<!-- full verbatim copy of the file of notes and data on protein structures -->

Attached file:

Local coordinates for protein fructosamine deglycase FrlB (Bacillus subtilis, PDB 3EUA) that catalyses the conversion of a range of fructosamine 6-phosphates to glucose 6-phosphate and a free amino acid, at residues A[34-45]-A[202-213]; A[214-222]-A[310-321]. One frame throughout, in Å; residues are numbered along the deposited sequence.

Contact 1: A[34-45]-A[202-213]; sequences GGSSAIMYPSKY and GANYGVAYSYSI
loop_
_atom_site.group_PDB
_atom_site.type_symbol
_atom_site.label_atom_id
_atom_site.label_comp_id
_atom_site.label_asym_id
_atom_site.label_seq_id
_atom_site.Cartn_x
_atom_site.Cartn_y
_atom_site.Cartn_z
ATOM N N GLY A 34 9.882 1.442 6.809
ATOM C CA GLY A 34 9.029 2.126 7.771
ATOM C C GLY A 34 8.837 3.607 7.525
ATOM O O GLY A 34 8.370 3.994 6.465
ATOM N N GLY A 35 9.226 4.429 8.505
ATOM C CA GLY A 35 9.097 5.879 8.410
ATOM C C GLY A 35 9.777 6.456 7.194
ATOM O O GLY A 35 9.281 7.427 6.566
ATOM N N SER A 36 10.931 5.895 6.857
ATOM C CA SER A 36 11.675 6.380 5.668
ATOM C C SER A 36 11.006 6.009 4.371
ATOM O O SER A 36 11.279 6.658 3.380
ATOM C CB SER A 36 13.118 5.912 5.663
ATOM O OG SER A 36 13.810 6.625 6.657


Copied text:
Local coordinates for protein fructosamine deglycase FrlB (Bacillus subtilis, PDB 3EUA) that catalyses the conversion of a range of fructosamine 6-phosphates to glucose 6-phosphate and a free amino acid, at residues A[34-45]-A[202-213]; A[214-222]-A[310-321]. One frame throughout, in Å; residues are numbered along the deposited sequence.

Contact 1: A[34-45]-A[202-213]; sequences GGSSAIMYPSKY and GANYGVAYSYSI
loop_
_atom_site.group_PDB
_atom_site.type_symbol
_atom_site.label_atom_id
_atom_site.label_comp_id
_atom_site.label_asym_id
_atom_site.label_seq_id
_atom_site.Cartn_x
_atom_site.Cartn_y
_atom_site.Cartn_z
ATOM N N GLY A 34 9.882 1.442 6.809
ATOM C CA GLY A 34 9.029 2.126 7.771
ATOM C C GLY A 34 8.837 3.607 7.525
ATOM O O GLY A 34 8.370 3.994 6.465
ATOM N N GLY A 35 9.226 4.429 8.505
ATOM C CA GLY A 35 9.097 5.879 8.410
ATOM C C GLY A 35 9.777 6.456 7.194
ATOM O O GLY A 35 9.281 7.427 6.566
ATOM N N SER A 36 10.931 5.895 6.857
ATOM C CA SER A 36 11.675 6.380 5.668
ATOM C C SER A 36 11.006 6.009 4.371
ATOM O O SER A 36 11.279 6.658 3.380
ATOM C CB SER A 36 13.118 5.912 5.663
ATOM O OG SER A 36 13.810 6.625 6.657